President Trump announced on Sunday, Sept. 13, that a new executive order signed by him will lower the price of drugs in the United States, by coming into line with drug prices in other countries. The new order comes just weeks before the next election and is a popular topic among voters.

“My Most Favored Nation order will ensure that our Country gets the same low price Big Pharma gives to other countries. The days of global freeriding at America’s expense are over,” Trump said in a Twitter post.

The order is an addition to others, which have been pending since July due to a solution needing to be found with the industry. Medicare will need to level out the prices of drugs, coming into line with the cost of drugs in other countries.

In July, the president signed four executive orders to allow reduced drug costs to consumers, as part of his commitment to cutting the price of prescription drugs before the Nov. 3 election.

“In addition to being unfair, high drug prices in the United States also have serious economic and health consequences for patients in need of treatment. High prices cause Americans to divert too much of their scarce resources to pharmaceutical treatments and away from other productive uses. High prices are also a reason many patients skip doses of their medications, take less than the recommended doses, or abandon treatment altogether. The consequences of these behaviors can be severe. For example, patients may develop acute conditions that result in poor clinical outcomes or that require drastic and expensive medical interventions,” said the president in a statement.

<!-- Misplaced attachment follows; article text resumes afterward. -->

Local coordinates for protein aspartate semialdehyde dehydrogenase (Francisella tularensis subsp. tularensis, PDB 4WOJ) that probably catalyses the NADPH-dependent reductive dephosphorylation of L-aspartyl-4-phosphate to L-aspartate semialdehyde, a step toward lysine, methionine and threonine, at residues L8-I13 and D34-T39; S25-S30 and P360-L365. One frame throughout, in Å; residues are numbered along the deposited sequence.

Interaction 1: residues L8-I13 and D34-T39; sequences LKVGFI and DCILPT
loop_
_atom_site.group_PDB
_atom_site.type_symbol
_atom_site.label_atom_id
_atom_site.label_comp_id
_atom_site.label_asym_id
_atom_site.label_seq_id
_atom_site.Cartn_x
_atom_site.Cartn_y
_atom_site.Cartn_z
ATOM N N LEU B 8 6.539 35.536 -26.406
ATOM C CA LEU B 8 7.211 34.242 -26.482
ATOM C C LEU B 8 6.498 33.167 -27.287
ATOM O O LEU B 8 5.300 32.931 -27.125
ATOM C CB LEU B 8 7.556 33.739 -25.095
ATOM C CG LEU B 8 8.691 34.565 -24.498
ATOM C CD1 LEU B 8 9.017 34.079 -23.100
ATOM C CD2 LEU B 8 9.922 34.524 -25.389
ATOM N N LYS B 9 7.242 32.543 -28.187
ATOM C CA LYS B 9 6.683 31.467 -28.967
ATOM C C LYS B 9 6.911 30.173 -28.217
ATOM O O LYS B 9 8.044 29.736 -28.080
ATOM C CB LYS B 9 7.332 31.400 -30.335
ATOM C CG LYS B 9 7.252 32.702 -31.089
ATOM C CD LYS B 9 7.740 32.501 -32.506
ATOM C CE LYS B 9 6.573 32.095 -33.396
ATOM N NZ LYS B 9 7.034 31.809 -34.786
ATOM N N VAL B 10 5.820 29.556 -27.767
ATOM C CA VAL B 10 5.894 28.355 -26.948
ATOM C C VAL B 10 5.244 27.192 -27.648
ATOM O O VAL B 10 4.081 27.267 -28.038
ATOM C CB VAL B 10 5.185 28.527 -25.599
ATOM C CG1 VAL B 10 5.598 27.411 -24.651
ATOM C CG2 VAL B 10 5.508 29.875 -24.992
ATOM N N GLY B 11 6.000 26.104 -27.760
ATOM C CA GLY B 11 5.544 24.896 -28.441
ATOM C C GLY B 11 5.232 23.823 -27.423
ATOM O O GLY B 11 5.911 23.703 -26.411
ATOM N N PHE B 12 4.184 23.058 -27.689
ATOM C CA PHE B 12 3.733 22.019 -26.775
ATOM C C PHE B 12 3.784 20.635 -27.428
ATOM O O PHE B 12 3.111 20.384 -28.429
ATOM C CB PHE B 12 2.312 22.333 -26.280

Medicare Part B and Part D drugs will be affected by the order, as an expansion on the earlier form of the directive. “It is the policy of the United States that the Medicare program should not pay more for costly Part B prescription drugs or biological products than the most-favored-nation price,” said the president in a  statement.

The new executive order he referred to on Sunday had been delayed to allow his administration and the pharmaceutical industry to reach an agreement. As no agreement had been reached by Sunday, the White House said it had decided to move forward. The pharmaceutical industry was not happy with the move, reports The Hill.

“With scientists and researchers at America’s biopharmaceutical companies working around the clock to fight a deadly pandemic, it is simply dumbfounding that the Trump administration would move forward with its threat to import foreign price controls and the inevitable delays to innovation that will follow,” said Michelle McMurry-Heath, CEO of the Biotechnology Innovation Organization.